For a few tantalising hours on Thursday morning, Jeff Bezos was the richest man in the world. His astonishing £70billion fortune had finally eclipsed even that of the long-term title holder, Microsoft's founder Bill Gates.
It's true that by Friday night the Amazon magnate had lost a casual £4.6 billion thanks to the vagaries of the international stock market, depositing him back into second place – at least, for now. 'It's a blow for Jeff,' laughs an associate. 'But it's only a matter of time before he takes that crown permanently. He wants it, and he's unstoppable.'
Indeed, this is a rare setback on 53-year-old Bezos's extraordinary path to global domination and – who knows? – beyond.
This is a man who has his hand in more homes and touches more lives than any other person on the planet – the humble son of a circus unicyclist who has revolutionised our shopping, our expectations and come close to destroying the high street in the process.
On the way, he has effected the most remarkable personal transformation, a shape shift which has seen the ultimate in tech nerds become one of the most powerful figures on the planet, with Bond villain looks to suit.
Pictures of him with a shaved head looking toned – his biceps bulging from a T-shirt – recently led to mickey-taking Photoshopped images of him on social media as an action hero. While one had him walking away from an explosion, others superimposed him on to Taylor Swift's dramatic Bad Blood video.
Bezos rules over his employees and smaller businesses alike with a fearsome ruthlessness. He was once voted the World's Worst Boss, accused of pushing staff to their limits with his temper tantrums and pitiless ability to dispose of long-time executives.
Amazon's influence on Britain is nearly incalculable since it first launched here in 1998 as little more than an online bookstore.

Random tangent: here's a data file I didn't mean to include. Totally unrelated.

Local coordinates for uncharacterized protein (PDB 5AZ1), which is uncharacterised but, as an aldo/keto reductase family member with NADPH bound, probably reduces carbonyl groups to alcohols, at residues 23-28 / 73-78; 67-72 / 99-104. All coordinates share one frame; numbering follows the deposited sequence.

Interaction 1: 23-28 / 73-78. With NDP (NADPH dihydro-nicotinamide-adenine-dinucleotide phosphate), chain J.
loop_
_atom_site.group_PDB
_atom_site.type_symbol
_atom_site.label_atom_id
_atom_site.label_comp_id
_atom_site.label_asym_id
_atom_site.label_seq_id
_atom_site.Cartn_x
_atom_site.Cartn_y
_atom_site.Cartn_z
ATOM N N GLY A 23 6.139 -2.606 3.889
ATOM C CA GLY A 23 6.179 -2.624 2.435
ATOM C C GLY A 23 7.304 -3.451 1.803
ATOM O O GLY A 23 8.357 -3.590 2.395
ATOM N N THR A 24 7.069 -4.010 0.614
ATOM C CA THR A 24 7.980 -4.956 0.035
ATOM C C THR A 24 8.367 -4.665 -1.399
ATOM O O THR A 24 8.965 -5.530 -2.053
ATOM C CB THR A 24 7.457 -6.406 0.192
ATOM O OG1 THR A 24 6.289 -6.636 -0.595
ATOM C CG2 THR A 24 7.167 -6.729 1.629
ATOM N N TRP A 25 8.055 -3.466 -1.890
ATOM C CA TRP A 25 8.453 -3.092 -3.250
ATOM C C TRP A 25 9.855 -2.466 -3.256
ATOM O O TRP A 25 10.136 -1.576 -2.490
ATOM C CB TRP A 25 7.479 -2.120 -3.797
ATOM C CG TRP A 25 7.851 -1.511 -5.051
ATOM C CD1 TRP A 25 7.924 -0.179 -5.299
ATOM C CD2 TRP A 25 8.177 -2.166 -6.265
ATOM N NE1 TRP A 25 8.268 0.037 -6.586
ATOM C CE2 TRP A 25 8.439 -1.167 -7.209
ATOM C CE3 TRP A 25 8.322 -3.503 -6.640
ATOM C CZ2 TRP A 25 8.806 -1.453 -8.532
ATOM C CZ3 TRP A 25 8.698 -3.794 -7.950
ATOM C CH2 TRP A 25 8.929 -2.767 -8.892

Many consumables – from clothes and electronic gadgetry to music and, today, even fresh milk – can be bought with the click of a button and delivered to the doorstep within hours. Now Bezos is promising to deliver our Weetabix by drone and, for the more adventurous, he is offering 'edge of space' tourism.
Britain has wholeheartedly embraced this revolution, becoming Amazon's third biggest market after the US and Germany. UK sales in 2015 smashed through the £6 billion mark, despite tougher times elsewhere for retailing.
Bezos is quite used to defying expectation.He was born to mother Jackie and circus performer Ted Jorgensen – then a rising star in the niche unicycling circuit – when the pair were just teenagers in Albuquerque, New Mexico. They were married for just two years before she left, taking Jeff with her, and he never saw his father again.
In fact, Ted – now running a second hand bike shop in Arizona – only learned he had sired one of the world's most successful entrepreneurs in 2012 (Bezos has no apparent desire to reconnect, having adopted a self-styled 'regret minimisation framework').
His geeky fascination with technology started early, along with dreams to save humanity by colonising other planets. He took his own crib apart with a screwdriver after deciding he was 'too old' to sleep in it; and demonstrated a creative streak by building his own toys.
It can only have been beneficial to the young Bezos that such eccentricities were actively encouraged by Jackie and her new husband, Cuban-born Mike Bezos – even if they were consigned to the garage, which would become his own personal laboratory.
Perhaps predictably, there was also a keen obsession with Star Trek. But despite originally enrolling on the physics programme at Princeton University, he switched to electronics and computer science after finding it 'too hard'. Early jobs included working with fibre optics company Fitel helping build a financial computer network.
In 1994, he developed the idea which would become Amazon.com – drawing up a list of 20 popular mail order items which he believed would sell well on the fast-growing 'world wide web'.
It started off modestly as a Seattle-based bookseller in 1995, with Jeff delivering packages to the post office in his battered Chevy.